It’s been a decade in the works, but it appears Flagstaff will soon be getting a mountain bike park at Fort Tuthill.
But only if the local cycling community can raise enough money to build it themselves.
The Flagstaff Biking Organization reached an agreement with the Coconino County Board of Supervisors this week that allows the cycling group to design the park, build it and hand the finished product back to the county — at no charge.
The county will operate the park, but admission will be free for all riders.
The Fort Tuthill Bike Park will feature seven acres of pump tracks, dirt jumps, skill development loops and flow trails. The goal is to have a place where people of all mountain biking skill levels can come to play and become better riders.
“There’s a lot of interest for these things inside and outside of the biking community,” said Flagstaff Biking Organization’s Anthony Quintile, who is spearheading the project. “It’s a good way to get kids outside and active.”
He hasn’t been able to begin fundraising because the plans have yet to be finalized and it was only just approved, but he’s optimistic about the chances of starting constructing soon.
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The total cost will be between $200,000 and $500,000.
“My dream is that someone comes out and says, ‘Here’s your $500,000 check,’” he said. “Of course, things like that never happen.”
Instead, he plans to rely on the thousands of Flagstaff mountain bikers who work at and manage local business both big and small. If they’re willing to spend $1,000 or more on a mountain bike, they might be willing to spend money on a park where they can ride it.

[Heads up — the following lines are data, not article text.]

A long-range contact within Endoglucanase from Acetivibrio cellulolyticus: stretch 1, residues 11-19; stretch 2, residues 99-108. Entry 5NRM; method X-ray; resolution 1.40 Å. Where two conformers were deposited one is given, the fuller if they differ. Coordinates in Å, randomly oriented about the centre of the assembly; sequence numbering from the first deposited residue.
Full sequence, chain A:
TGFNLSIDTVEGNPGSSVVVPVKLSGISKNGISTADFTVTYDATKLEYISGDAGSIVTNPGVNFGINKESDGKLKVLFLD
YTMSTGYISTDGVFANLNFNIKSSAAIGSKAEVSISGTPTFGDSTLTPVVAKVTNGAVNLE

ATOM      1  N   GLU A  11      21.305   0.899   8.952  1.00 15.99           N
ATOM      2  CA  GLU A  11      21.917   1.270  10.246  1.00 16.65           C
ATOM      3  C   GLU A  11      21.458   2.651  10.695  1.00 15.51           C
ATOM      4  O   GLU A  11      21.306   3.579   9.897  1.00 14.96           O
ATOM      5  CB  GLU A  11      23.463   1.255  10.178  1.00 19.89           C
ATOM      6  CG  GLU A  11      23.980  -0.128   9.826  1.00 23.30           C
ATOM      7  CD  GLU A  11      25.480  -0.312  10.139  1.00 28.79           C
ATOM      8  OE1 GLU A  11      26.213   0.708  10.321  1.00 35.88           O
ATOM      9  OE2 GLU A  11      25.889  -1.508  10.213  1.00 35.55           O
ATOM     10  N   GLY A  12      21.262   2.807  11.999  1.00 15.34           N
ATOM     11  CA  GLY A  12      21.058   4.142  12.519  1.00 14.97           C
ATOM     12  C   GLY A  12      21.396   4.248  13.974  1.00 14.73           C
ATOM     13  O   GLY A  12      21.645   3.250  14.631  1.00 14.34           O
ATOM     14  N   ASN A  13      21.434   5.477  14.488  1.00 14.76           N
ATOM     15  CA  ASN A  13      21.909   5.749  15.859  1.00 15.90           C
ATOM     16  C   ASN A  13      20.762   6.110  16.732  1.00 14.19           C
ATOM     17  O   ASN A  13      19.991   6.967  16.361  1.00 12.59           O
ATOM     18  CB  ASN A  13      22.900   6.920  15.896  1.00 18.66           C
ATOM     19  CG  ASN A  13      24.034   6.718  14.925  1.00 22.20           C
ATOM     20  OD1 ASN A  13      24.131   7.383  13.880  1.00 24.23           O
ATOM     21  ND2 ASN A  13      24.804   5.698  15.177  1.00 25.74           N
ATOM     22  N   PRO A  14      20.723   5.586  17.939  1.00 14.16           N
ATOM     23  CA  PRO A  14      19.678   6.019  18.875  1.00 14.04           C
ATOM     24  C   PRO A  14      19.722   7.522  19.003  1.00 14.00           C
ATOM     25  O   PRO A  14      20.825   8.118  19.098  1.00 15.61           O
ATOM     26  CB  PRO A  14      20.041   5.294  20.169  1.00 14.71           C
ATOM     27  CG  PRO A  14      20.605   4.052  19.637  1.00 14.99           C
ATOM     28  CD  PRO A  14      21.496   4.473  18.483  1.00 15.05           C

He’ll also seek funding from various grant programs involved with healthy living, as well as the Coconino County Board of Supervisors’ community initiative fund.
Once a final design is in place, Quintile said that FBO will hire local contractors and they, in turn, will be required to hire specialty bike park building companies. The measure ensures that the final result won’t be a “bike park-shaped object,” he said.
He said his dream is to build a scaled-down version of the Valmont bike park in Boulder, Colo.. The park, which cost that city millions of dollars, is considered a model.
Quintile says the Fort Tuthill project won’t be complete for several years, but the park will be constructed in phases so that individual sections will be rideable as they are completed.
“I’m hoping we have something open and rideable by next summer, but if not, by the beginning of the next year,” he said.
Eric Betz can be reached at 556-2250 or firstname.lastname@example.org.
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